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Mid-Sized Companies Take On Supermarkets


Small to mid-sized fund companies, concerned about their investors migrating to large mutual fund supermarkets, are providing wrap programs in order to conserve assets.

Smaller fund firms find it difficult to match the numbers of funds Schwab, Fidelity and other companies offer through their supermarkets. But, through wrap programs, these firms can offer investors funds from other families. And, they can provide investment advice, for a fee, which supermarkets do not offer.

Wrap programs have been growing in popularity, said Andrew Guillette, a consultant at Cerulli Associates of Boston, a mutual fund research and advisory firm. There are currently 55 fund companies providing 68 wrap programs with a total of $82.5 billion of assets under management, according to Cerulli's Wrap Report, published last month. There has been more than a 50-percent increase in wrap programs over the past four to five years, said Guillette.

The advice is what sets the wrap programs apart, said David Haywood, an analyst for Financial Research Corporation of Boston.

Neuberger Berman's new wrap program, which offers 60 funds, and advice, was introduced on July 16, said Stanley Egener, president of Neuberger Berman Management.

The program, called the Fund Advisory Service, began as a pilot program about a year and a half ago with some of the firm's high-net-worth clients - those with assets of $100,000 and up, said Egener. The clients were looking for financial advice about Neuberger's funds and then requested access to funds from other families through the advisory service, Egener said.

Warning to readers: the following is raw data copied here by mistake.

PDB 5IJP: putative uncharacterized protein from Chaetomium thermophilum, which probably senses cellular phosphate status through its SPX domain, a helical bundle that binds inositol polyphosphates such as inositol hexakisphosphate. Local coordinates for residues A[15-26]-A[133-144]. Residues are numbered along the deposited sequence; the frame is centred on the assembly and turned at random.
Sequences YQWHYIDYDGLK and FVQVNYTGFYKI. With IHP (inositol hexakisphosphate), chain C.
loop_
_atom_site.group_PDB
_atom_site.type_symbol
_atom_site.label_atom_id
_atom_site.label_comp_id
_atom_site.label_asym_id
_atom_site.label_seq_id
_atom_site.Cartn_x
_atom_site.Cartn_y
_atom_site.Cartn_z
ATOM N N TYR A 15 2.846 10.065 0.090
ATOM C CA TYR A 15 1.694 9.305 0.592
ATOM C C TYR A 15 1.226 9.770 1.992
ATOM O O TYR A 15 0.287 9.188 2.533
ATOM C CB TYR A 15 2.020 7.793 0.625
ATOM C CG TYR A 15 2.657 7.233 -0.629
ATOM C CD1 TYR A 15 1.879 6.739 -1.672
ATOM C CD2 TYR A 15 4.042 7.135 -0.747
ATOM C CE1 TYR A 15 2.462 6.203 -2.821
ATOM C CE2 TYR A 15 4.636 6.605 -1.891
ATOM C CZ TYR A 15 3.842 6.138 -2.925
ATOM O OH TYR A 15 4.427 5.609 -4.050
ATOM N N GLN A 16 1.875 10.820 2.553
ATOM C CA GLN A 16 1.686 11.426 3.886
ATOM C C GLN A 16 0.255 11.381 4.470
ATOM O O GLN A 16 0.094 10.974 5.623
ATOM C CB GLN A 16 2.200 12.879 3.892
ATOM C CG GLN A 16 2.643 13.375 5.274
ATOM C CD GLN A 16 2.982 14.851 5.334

The funds in the program have at least three-star ratings from Morningstar, Egener said. They represent eight classes, in both equity and fixed-income.

The advisory service is a "fund wrap program" and not a supermarket because it is for high-net worth customers who work with advisors, said Patrick Byrne, vice president of retail sales and director of the program at Neuberger Berman.

Neuberger Berman is marketing the program, which costs investors 50 basis points annually, in a direct mailing to 14,000 eligible clients after Labor Day, Byrne said.

Neuberger Berman's program provides a good alternative to the larger supermarkets because it narrows choices for clients, Egener said. Each client works with a registered investment advisor, and the firm provides asset allocation models and comprehensive statements, he said.

"I don't think it's necessary to have so many funds," Egener said. "I think you can offer three to four carefully chosen mutual funds in each category. There's information overload now. People want to sift through all the choices, and we have done that research for them."

There will be fewer companies offering supermarkets in the future, since there are already plenty of them and they are costly to set up, said Guillette of Cerulli.

But, USAA of Houston, Texas, which markets to active and retired U.S. service personnel, has recently started a full-fledged supermarket. The USAA Fund Marketplace, introduced last June, currently offers 4,900 funds, which the firm's customers can buy when they open a brokerage account, said Tom Honeycutt, a firm spokesperson.

In January, the firm will begin to aggressively market the supermarket through direct mail to its client base of military employees, Honeycutt said.

The firm, which has $28 billion in assets under management, has been able to start a supermarket with a wide selection of funds, despite the company's size, because it already had set up a discount brokerage in 1983. With that infrastructure in place, the barriers of setting up a supermarket were considerably reduced, said Honeycutt.